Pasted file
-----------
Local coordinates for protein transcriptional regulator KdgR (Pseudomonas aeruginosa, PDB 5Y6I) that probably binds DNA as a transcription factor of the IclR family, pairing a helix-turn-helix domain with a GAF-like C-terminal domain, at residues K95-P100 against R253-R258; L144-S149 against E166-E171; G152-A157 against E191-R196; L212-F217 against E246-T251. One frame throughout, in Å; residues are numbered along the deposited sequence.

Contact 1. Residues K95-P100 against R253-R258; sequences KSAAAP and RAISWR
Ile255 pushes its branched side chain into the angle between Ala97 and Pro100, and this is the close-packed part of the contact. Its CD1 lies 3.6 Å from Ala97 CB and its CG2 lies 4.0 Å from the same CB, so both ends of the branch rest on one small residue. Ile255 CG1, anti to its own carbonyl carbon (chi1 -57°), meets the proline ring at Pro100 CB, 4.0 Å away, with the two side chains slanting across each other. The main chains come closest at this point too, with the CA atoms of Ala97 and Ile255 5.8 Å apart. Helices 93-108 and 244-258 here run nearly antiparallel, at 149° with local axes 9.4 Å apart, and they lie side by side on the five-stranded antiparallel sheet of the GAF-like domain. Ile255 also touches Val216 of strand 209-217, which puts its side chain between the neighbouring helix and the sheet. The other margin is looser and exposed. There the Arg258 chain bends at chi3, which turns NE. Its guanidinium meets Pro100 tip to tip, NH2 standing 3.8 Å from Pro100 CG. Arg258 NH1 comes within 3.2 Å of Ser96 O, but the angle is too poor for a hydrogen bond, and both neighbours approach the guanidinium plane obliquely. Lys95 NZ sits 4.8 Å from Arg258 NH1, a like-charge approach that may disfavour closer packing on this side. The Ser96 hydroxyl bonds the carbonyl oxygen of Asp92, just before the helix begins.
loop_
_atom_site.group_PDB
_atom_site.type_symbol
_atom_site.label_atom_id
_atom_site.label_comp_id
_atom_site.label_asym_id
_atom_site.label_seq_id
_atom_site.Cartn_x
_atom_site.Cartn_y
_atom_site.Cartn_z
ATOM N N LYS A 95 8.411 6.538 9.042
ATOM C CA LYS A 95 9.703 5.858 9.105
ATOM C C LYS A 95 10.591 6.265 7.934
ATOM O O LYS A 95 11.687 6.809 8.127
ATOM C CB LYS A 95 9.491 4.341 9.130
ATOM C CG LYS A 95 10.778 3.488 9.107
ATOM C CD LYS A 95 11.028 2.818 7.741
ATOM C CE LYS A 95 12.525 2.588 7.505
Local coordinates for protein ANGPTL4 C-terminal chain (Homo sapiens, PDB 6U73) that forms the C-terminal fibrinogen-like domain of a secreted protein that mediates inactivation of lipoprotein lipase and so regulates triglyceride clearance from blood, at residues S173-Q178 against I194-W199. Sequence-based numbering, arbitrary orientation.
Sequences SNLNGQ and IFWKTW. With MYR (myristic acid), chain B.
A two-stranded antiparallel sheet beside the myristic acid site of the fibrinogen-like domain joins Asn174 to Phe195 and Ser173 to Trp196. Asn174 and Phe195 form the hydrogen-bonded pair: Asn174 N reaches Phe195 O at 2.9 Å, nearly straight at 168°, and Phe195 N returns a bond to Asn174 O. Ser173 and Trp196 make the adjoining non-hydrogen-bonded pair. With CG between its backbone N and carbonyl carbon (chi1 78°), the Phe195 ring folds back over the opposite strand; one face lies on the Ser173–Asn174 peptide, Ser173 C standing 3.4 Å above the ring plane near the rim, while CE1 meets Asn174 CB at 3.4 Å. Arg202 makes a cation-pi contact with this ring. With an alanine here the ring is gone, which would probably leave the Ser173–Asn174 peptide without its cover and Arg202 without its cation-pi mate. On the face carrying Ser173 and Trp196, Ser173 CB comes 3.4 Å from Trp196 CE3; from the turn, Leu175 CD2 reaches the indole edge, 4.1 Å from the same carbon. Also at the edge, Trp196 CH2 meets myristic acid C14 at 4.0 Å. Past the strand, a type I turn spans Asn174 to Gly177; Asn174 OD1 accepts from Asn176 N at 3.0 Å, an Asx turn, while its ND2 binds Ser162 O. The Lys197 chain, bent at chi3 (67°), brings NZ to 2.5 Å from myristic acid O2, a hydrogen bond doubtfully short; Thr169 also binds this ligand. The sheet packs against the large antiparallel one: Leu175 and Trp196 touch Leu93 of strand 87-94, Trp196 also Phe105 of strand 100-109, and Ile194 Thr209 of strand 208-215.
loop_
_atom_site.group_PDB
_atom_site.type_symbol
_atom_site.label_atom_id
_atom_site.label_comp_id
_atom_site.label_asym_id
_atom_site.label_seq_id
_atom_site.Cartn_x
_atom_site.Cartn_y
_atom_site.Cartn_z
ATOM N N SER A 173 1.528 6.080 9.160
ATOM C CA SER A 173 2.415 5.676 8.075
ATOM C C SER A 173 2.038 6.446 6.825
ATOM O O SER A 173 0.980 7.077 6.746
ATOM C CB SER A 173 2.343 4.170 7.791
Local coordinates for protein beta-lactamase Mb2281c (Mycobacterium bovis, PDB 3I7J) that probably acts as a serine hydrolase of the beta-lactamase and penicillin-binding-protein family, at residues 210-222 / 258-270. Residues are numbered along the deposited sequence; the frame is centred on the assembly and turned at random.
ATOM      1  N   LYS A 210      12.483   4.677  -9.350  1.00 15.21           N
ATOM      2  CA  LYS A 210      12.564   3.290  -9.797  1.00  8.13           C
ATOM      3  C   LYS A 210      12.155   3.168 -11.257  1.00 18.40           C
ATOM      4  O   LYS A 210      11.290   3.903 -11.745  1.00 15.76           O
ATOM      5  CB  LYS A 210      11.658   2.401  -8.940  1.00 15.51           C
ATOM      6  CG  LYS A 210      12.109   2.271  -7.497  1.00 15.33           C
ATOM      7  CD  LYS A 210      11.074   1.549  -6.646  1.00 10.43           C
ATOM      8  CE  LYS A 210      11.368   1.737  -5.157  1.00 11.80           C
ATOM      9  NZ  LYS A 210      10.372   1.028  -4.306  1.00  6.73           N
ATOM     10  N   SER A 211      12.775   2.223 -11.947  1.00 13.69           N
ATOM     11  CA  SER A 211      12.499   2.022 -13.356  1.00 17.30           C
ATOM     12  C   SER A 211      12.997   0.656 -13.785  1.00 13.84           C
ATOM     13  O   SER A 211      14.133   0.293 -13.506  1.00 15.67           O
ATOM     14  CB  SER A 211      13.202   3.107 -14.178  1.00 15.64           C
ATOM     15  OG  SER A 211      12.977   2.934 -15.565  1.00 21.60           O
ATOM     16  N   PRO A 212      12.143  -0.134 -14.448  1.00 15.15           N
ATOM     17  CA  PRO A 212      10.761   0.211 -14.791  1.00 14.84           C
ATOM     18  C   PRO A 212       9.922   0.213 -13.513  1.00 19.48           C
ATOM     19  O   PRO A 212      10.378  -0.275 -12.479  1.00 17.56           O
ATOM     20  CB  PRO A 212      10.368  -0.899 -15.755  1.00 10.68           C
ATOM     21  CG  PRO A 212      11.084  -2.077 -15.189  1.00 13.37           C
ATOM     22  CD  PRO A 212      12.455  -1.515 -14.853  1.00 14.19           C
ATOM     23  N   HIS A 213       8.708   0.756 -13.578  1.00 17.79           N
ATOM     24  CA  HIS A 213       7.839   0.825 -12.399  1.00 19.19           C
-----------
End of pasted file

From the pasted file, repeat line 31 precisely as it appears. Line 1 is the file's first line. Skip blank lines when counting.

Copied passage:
_atom_site.label_seq_id